Comparison with other resources
The details and comparation of 7 autophagy related resources
Autophagy, as an essential, conserved lysosomal degradation pathway that controls the quality of the cytoplasm by eliminating protein aggregates and damaged organelles, has been extensively studied in recent years. Not only its basic cellular mechanism, but also its role in human health and disease has become widespread. Considering the key role of autophagy in cell biology and its considerable therapeutic potential for various diseases, the comprehensive understanding of autophagy-related modulators and corresponding pathway and diseases information will be of great help for identifying new diagnostic and therapeutic targets. Inspired by the lack of autophagy-related pathway and disease information, we manually collected the literatures and integrated external resources to gain a high coverage autophagy database. Based on them, we developed an online resource, Human Autophagy Modulator Database (HAMdb, http://hamdb.scbdd.com.), to provide researchers pathway and disease information as many as possible. HAMdb contains 796 proteins, 841 chemicals and 132 microRNAs from 871 scientific literatures and 286 cell lines. Their specific effect on autophagy, physicochemical information, biological information and disease information were carefully collected and compiled. Additionally, a lot of external links were available for more information including sequence database, 3D structure database, protein–protein interaction database, chemistry database and so on. The user-friendly website of HAMdb allows researchers without computational background to query, search and browse the database. The database can be downloaded in Excel, CSV, and SDF file formats. HAMdb will help researchers to understand the whole autophagy process and give detailed information about related diseases. Furthermore, it can give hints for discovery of new modulators and identify new diagnostic and therapeutic targets. In the long run, HAMdb has the potential to promote the autophagy research in pharmacological and pathophysiological area.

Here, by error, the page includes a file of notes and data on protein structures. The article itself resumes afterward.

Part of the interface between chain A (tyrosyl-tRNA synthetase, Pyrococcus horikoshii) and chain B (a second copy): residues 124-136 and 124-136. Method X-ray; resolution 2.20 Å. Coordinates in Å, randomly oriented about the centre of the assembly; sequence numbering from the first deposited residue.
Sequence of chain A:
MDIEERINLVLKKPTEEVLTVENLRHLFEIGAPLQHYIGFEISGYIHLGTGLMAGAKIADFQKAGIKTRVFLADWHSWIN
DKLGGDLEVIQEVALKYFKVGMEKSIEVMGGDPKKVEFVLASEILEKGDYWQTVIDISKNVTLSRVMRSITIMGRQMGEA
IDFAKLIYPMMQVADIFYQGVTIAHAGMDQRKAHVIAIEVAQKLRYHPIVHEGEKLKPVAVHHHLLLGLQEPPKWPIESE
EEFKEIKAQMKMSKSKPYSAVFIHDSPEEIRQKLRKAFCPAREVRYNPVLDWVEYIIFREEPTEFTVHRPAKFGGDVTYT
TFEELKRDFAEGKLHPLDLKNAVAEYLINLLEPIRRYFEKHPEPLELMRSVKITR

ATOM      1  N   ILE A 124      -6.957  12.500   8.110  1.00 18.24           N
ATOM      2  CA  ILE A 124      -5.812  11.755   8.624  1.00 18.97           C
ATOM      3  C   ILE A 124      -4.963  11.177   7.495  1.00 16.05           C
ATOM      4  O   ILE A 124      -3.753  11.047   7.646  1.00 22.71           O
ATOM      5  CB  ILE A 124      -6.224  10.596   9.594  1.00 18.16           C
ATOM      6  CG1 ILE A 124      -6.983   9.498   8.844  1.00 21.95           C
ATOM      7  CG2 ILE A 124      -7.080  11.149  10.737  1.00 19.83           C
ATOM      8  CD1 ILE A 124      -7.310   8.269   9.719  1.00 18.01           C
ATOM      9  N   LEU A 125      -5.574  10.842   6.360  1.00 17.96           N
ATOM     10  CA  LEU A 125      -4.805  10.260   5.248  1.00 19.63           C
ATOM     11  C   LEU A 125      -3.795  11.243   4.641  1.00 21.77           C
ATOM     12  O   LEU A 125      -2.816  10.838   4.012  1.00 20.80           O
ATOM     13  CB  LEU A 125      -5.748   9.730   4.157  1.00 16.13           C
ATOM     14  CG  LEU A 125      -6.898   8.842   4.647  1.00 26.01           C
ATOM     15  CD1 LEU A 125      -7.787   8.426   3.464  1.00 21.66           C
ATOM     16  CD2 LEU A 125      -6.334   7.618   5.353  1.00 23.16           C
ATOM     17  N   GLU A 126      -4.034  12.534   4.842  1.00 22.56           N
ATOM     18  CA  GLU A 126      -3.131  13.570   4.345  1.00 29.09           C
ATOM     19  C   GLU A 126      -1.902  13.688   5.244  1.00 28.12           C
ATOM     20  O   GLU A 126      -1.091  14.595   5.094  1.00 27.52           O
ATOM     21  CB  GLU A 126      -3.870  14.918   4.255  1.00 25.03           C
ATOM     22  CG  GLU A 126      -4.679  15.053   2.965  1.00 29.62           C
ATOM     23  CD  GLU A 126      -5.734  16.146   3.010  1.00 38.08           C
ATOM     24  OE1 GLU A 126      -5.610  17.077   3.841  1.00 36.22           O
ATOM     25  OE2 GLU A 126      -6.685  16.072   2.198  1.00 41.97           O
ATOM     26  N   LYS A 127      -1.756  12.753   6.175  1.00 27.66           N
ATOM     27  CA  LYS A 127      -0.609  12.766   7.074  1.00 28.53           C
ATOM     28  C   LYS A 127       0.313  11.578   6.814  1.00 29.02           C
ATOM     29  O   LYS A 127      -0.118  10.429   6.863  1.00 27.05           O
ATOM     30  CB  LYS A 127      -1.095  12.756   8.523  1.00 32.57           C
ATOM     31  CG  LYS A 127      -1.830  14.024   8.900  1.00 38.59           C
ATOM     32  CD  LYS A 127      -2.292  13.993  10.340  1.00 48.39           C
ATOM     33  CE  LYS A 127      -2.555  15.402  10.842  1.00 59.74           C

Project name: HAMdb.
Project home page: http://hamdb.scbdd.com.
Operating system(s): Platform independent.
Any restrictions to use by non-academics: License needed.
DSC conceived the experiment. NNW, JD and DSC designed and implemented the platform. NNW, JD and DSC wrote and revised the manuscript. DFOY and LZ helped in preparing figures and tables, testing and validating the results. YC, AFC and APL helped in giving suggestions to improve the platform. All authors read and approved the final manuscript.
The authors declare that they have no conflict of interests.
This work is financially supported by the National Key Basic Research Program (2015CB910700), the National Natural Science Foundation of China (Grants No. 81402853, 81501619), program for Science &Technology Innovation Talents of Hunan Province (2017TP1021), and the Project of Innovation-driven Plan in Central South University. The studies meet with the approval of the university’s review board.